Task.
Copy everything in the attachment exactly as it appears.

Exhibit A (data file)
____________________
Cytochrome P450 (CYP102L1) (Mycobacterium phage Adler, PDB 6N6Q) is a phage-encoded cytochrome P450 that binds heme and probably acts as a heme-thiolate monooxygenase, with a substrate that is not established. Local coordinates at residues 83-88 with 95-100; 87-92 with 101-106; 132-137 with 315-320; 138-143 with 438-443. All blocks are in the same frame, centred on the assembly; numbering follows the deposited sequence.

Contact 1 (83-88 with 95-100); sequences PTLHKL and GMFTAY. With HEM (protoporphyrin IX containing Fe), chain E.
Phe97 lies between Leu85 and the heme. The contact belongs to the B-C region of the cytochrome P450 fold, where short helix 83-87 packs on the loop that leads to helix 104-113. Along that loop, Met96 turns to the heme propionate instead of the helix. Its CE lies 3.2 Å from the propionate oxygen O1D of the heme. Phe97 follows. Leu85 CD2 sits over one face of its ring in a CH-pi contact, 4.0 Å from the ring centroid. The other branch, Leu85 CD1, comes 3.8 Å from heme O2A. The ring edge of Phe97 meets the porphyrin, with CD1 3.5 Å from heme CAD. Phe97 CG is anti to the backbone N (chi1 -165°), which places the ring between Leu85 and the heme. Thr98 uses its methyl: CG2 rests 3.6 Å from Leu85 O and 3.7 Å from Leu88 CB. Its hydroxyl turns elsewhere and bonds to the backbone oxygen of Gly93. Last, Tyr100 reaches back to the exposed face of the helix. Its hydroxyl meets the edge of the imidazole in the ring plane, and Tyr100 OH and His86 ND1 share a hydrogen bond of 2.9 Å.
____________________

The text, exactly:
Cytochrome P450 (CYP102L1) (Mycobacterium phage Adler, PDB 6N6Q) is a phage-encoded cytochrome P450 that binds heme and probably acts as a heme-thiolate monooxygenase, with a substrate that is not established. Local coordinates at residues 83-88 with 95-100; 87-92 with 101-106; 132-137 with 315-320; 138-143 with 438-443. All blocks are in the same frame, centred on the assembly; numbering follows the deposited sequence.

Contact 1 (83-88 with 95-100); sequences PTLHKL and GMFTAY. With HEM (protoporphyrin IX containing Fe), chain E.
Phe97 lies between Leu85 and the heme. The contact belongs to the B-C region of the cytochrome P450 fold, where short helix 83-87 packs on the loop that leads to helix 104-113. Along that loop, Met96 turns to the heme propionate instead of the helix. Its CE lies 3.2 Å from the propionate oxygen O1D of the heme. Phe97 follows. Leu85 CD2 sits over one face of its ring in a CH-pi contact, 4.0 Å from the ring centroid. The other branch, Leu85 CD1, comes 3.8 Å from heme O2A. The ring edge of Phe97 meets the porphyrin, with CD1 3.5 Å from heme CAD. Phe97 CG is anti to the backbone N (chi1 -165°), which places the ring between Leu85 and the heme. Thr98 uses its methyl: CG2 rests 3.6 Å from Leu85 O and 3.7 Å from Leu88 CB. Its hydroxyl turns elsewhere and bonds to the backbone oxygen of Gly93. Last, Tyr100 reaches back to the exposed face of the helix. Its hydroxyl meets the edge of the imidazole in the ring plane, and Tyr100 OH and His86 ND1 share a hydrogen bond of 2.9 Å.